It's been 36 hours (or so) since we were all witnesses to the biggest political upset in presidential history. As President-elect Donald Trump and President Obama huddle in Washington on Thursday, and as the gears of the incoming government begin to grind in earnest, I'm still totally captivated by the “how” of this election. How did this happen and what can we learn about ourselves and the country as a result?
The best way to do that — still — is the exit poll, the national survey of voters that gives us a portrait of who we are and what we believe. As you might expect in an election this historic, there are lots and lots of remarkable — and remarkably contradictory — findings in the exits. My take-aways — offered only in the order I came up with them — are below. (A caveat: When you talk about slicing and dicing exit polls, you are, at times, dealing with very small numbers of actual people on which broad conclusions are based. Consider that as you go through these numbers.)
In 1984, Ronald Reagan won the white vote by 20 points on his way to a 525 electoral vote smashing of Walter Mondale. Mitt Romney matched that 20-point victory in 2012 while losing relatively convincingly to President Obama. On Tuesday, Trump one-upped them both — literally. He won the white vote 58 percent to 37 percent.
The white vote also continued its decline as a percentage of the overall voter pool. In 1984, whites made up 86 percent of the total electorate. That number was 72 percent in 2012. And 70 percent in 2016.
For all of the talk that Trump's comments about women — and the allegations of sexual assault made against him by a dozen women — would mean historic turnout among female voters (and a historic margin of defeat for Trump), it simply never materialized.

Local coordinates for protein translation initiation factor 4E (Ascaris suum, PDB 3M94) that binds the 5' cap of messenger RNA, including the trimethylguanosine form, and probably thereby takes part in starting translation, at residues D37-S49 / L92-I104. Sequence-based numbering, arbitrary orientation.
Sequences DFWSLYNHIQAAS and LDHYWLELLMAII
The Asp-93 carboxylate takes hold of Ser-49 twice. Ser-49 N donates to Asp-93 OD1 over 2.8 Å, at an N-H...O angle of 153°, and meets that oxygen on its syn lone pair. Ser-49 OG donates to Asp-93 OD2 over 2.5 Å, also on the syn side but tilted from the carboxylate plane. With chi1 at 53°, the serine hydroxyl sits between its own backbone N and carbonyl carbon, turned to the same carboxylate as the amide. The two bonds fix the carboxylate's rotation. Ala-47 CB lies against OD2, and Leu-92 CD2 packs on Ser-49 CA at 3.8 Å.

Women made up 52 percent of the overall electorate in 2016 — down from 53 percent in 2012. And Hillary Clinton's 12-point margin over Trump among women was pretty darn close to the 11-point win among women that Obama claimed over Romney four years ago.
Trump built his campaign on a pledge to build a wall on our Southern border and make Mexico pay for it. He suggested during the campaign that a judge of Mexican descent might not be able to rule fairly in a case involving Trump University. He said that Mexico was sending “criminals” and “rapists” to the United States.
All of that led to predictions of historically high Hispanic turnout, with many predicting that 2016 would be the election that Latinos emerge as the electoral force that their population numbers suggest they should be.
It just didn't happen.
In 2012, Hispanics made up 10 percent of the overall electorate. That bumped up, marginally, to 11 percent in 2016. And, far more interestingly, Trump actually performed better among Hispanics than Romney did — 29 percent to 27 percent. More tellingly, Clinton underperformed Obama's 2012 showing among Hispanics by six points (71 percent for Obama, 65 percent for Clinton), an underperformance that allowed Trump's slight overperformance among white voters to matter more.
In 2012, Obama won both voters who had graduated from college and those who hadn't; he took 50 percent among the former group and 51 percent among the latter. This time around, there was a far bigger divide. Clinton won voters with a college degree 52 percent to 43 percent. Trump won voters without a college degree by eight points.
Also, contrary to some of the conventional wisdom out there about the 2016 voter, this was a more highly educated electorate than in 2012. It split evenly — 50 percent for each — between college grads and non-college grads. Four years ago, 53 percent of the electorate was non-college grads as compared to 47 percent who had a college degree.
Trump didn't do much to court white evangelical voters. And his personal story — three marriages, two divorces — doesn't seem like one that many evangelicals could or would identify with. But Trump actually did better among white evangelicals than Romney had in 2012; Trump won 81 percent of “white evangelical or white born-again Christians” while Romney took 78 percent. (White evangelicals made up 26 percent of the electorate in both elections.)